Boeing has put out a statement saying that it working with investigators to determine the cause of the crash.
The FAA and the Boeing 737 Max 8
Even before these incidents, there were concerns that the FAA was delegating too much safety oversight to Boeing itself.
The FAA allowed Boeing to handle much of the safety certification process, and Congress supported doing so – though recent events may be prompting lawmakers to change their tune. Reports have suggested that Boeing even excluded FAA technical experts from some of those decisions.
In addition, recent analyses suggest that Boeing made several misjudgments when it designed MCAS and hasn’t been fully forthcoming with both the FAA and airlines about how it worked. The airline has also been accused of providing inadequate training for pilots.
‘Regulatory capture’ at the FAA?
This has led critics to argue that the FAA has gotten too close to the entity it was supposed to oversee.
This situation – when regulatory agencies created to protect the public interest become overly entangled with commercial and special interests – is known as “regulatory capture.” Many see this as corrosive for society. The 2010 Deep Water Horizon oil explosion, the largest marine spill in history, is considered an example of this.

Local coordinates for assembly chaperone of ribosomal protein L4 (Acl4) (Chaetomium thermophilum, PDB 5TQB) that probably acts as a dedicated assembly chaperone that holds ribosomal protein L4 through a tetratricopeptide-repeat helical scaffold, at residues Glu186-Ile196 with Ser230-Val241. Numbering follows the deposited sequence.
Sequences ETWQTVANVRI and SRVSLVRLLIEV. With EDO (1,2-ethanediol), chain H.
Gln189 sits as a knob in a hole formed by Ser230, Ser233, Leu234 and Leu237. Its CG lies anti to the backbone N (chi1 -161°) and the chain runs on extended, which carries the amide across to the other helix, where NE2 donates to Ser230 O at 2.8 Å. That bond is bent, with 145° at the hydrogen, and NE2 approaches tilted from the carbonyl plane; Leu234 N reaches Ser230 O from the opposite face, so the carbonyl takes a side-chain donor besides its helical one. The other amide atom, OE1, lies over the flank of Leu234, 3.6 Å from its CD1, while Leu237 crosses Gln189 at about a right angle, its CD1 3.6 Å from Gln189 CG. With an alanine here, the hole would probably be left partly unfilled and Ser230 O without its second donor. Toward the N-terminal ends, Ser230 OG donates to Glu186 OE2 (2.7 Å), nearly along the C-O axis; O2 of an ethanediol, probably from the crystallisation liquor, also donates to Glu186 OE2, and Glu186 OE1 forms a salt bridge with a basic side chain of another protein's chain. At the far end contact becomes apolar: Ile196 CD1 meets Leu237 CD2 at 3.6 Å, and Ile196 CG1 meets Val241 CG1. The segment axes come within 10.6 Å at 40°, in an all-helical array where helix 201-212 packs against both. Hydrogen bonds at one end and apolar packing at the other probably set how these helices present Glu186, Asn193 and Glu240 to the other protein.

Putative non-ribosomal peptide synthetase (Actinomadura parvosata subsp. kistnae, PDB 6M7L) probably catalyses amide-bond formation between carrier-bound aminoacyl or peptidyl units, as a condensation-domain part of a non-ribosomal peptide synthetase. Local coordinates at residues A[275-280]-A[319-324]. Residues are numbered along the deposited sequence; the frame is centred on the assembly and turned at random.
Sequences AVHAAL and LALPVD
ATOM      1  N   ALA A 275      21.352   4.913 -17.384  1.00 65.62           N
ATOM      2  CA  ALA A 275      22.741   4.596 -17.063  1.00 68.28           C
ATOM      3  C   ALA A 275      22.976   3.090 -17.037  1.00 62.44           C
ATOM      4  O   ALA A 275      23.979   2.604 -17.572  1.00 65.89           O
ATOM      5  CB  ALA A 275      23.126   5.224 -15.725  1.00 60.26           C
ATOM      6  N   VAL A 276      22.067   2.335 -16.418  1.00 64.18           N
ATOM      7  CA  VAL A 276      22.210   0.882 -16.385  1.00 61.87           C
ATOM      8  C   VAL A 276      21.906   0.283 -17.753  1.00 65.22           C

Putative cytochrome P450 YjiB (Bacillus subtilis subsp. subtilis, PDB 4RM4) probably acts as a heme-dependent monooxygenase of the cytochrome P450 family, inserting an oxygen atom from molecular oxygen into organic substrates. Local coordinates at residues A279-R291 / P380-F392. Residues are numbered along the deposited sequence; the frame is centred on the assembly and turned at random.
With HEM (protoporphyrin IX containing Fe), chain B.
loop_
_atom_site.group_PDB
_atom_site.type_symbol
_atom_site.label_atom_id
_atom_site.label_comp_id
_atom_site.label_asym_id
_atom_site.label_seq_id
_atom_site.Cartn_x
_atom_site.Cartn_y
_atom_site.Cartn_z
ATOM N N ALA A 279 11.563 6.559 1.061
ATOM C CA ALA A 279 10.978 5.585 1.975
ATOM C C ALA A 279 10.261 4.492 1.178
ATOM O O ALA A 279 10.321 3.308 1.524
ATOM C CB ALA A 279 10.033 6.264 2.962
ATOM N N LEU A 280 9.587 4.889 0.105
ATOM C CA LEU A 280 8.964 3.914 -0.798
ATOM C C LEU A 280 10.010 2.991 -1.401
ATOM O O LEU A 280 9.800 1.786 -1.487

Yet, capture is difficult to prove, especially in an era when businesses must work closely with government to ensure that agency officials have the best and latest technical information to develop and issue appropriate regulations.
During this process, public regulators are supposed to act in the “public interest.” However, the term is inherently vague and open to a multitude of competing interpretations. Unless it involves outright bribes or other corrupt activities, business influence on regulators fails to amount to criminal conduct.